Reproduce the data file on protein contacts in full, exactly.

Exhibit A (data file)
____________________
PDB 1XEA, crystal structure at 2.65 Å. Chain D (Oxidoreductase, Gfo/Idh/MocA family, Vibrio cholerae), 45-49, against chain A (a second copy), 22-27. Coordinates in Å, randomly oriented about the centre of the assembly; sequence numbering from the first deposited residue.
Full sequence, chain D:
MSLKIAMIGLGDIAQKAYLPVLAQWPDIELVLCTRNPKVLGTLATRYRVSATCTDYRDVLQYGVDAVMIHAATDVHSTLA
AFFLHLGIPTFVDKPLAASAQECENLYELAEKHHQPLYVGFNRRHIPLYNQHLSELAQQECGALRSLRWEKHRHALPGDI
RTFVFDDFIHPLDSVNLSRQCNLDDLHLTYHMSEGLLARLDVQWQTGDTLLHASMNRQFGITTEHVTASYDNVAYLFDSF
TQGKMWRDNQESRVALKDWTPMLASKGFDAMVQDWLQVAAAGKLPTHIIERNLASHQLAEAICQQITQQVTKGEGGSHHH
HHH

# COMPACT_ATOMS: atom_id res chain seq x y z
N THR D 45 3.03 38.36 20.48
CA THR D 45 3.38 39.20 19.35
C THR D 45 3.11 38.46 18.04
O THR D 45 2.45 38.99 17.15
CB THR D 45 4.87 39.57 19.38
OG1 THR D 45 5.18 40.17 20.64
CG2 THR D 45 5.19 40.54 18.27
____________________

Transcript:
PDB 1XEA, crystal structure at 2.65 Å. Chain D (Oxidoreductase, Gfo/Idh/MocA family, Vibrio cholerae), 45-49, against chain A (a second copy), 22-27. Coordinates in Å, randomly oriented about the centre of the assembly; sequence numbering from the first deposited residue.
Full sequence, chain D:
MSLKIAMIGLGDIAQKAYLPVLAQWPDIELVLCTRNPKVLGTLATRYRVSATCTDYRDVLQYGVDAVMIHAATDVHSTLA
AFFLHLGIPTFVDKPLAASAQECENLYELAEKHHQPLYVGFNRRHIPLYNQHLSELAQQECGALRSLRWEKHRHALPGDI
RTFVFDDFIHPLDSVNLSRQCNLDDLHLTYHMSEGLLARLDVQWQTGDTLLHASMNRQFGITTEHVTASYDNVAYLFDSF
TQGKMWRDNQESRVALKDWTPMLASKGFDAMVQDWLQVAAAGKLPTHIIERNLASHQLAEAICQQITQQVTKGEGGSHHH
HHH

# COMPACT_ATOMS: atom_id res chain seq x y z
N THR D 45 3.03 38.36 20.48
CA THR D 45 3.38 39.20 19.35
C THR D 45 3.11 38.46 18.04
O THR D 45 2.45 38.99 17.15
CB THR D 45 4.87 39.57 19.38
OG1 THR D 45 5.18 40.17 20.64
CG2 THR D 45 5.19 40.54 18.27